Well I'm sure many of the rebel fighters started out with ideological goals, but, you know, as they say, power corrupts.
Yes, the Eritrean separatist movement was moribund by late 1973. This was primarily because of the conflict between the (primarily Muslim/lowland/Arab-oriented) ELF and the (primarily Christian/highland) EPLF, which had sapped the two movements of manpower, money, and strength generally. The EPLF was largely composed at that time of political figures who had wound up marginalised one way or another, one might call them "victims of discrimination" while another might call them "sore losers". ELF's objectives are self-evident, although they did have support from highland Tigres (not Tigrayans or "Tegaru"- the native exonym-, they are different) and did not have support from the Afars, as the Sultan was a staunch vassal of Haile Selassie (You can read more about him on Wikipedia
, and I can vouch for the quality of the article as I wrote it).
Also this shooting war between the two factions did not do much to increase their appeal amongst the local people. Eritrea, contrary to what the EPLF might say, the Haile Selassie years were ones where the province generally had a robust economy, which was often subjected to attacks by the separatists
. Had Haile Selassie not been overthrown the movement would have almost certainly have died out, following the successful imposition of martial law in 1970 that knocked the wind out of the movements reduced them to the state of infighting I mentioned before.
But the Derg and its military cadres very swiftly decided to crack down hard, on Eritrea in particular, and killed a popular Eritrean general who had been the nominal leader of the junta. The brutality of the new regime inflamed the local population, which swelled the ranks of the EPLF, allowing it to assume supremacy over the ELF and gain strength. The problem of the perception of Eritrean oppression under Ethiopian rule is that it was not a uniquely Eritrean phenomenon under the Derg, and under Haile Selassie it didn't actually exist (or at least nowhere near the degree it is presented as, and again, not a unique phenomenon).
There are some interesting, if rather complex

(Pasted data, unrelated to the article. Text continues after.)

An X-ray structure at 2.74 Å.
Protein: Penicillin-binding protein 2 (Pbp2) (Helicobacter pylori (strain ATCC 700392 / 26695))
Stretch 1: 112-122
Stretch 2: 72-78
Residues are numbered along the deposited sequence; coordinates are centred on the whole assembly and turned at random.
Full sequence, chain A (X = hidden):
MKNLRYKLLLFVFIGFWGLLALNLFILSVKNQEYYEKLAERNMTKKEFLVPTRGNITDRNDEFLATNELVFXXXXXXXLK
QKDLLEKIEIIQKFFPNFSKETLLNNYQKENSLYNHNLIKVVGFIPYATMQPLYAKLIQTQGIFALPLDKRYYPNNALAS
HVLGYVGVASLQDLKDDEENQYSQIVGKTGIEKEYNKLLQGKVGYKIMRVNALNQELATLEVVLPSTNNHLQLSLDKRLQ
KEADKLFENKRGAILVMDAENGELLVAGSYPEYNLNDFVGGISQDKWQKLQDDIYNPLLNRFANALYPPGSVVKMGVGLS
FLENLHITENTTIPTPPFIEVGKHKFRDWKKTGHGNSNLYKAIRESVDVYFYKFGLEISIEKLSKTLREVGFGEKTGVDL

articles reappraising Eritrea under Haile Selassie:http://asmarino.com/articles/2046-the-eritrean-oblomov-loving-asmara-the-superfluous-wayhttp://asmarino.com/articles/1621-qindependent-eritreaq-a-crumbling-nation-and-a-tragedyhttp://asmarino.com/articles/1798-part-iii-independent-eritrea-a-crumbling-nation-and-a-tragedy-the-architects-of-destruction
One hopes more Eritreans take a critical look at the historical narrative they've been fed and come to the fairly... unspoken conclusion the above pieces come to. If what I mean is not apparent, look at my signature.
Also reading these pieces one wonders how on earth the idea of Haile Selassie as some reactionary absolute monarch opposed to change is still held by people. I mean, God, just pick up a book, any book, that deals with him in the 20s, or the 30s, or the 40s, or the 50s... and so forth. But the 20s are remarkable for his power struggles with real
reactionaries (Zauditu et al), and the 40s-50s remarkable for the immense efforts made to establish institutions of all sorts.
Had Haile Selassie truly been an absolute monarch who didn't have to seriously contend with the aristocracy (who were the real reactionaries) or provincial revolts and such, there'd have never been a revolution. Or at least no grounds for one (the big thing being land reform- which would have been done). Several land reform bills were floored in Parliament... which were voted down. Perhaps he was too deferential to Parliament, in 1972 or so there was a such a bill proposed when Parliament was not in session... it was expected he would decree it into law (and thus challenge Parliament to defy him), but he instead deferred to them, and they voted down the bill. Indeed, on one occasion Parliament vetoed an approval of an Italian loan to build the Koka Dam, on the grounds they had not yet returned the Axum Stela, and he had go to them and pretty much tell them "don't be stupid" and approve the loan... which they then did.
One might question if Haile Selassie was too
cautious and overestimated the power of the aristocracy to resist him in his later years, but their power isn't really ever taken into account by people, and you must remember he cut his teeth clashing with those in the aristocracy who opposed any kind of modernisation. There was one book I once read that criticised him for encouraging people to wear shoes
(note on phrases:
Ghedli = EPLF/PDFJ (the political party EPLF became)
Jebha = ELF
Kebessa = Highlanders )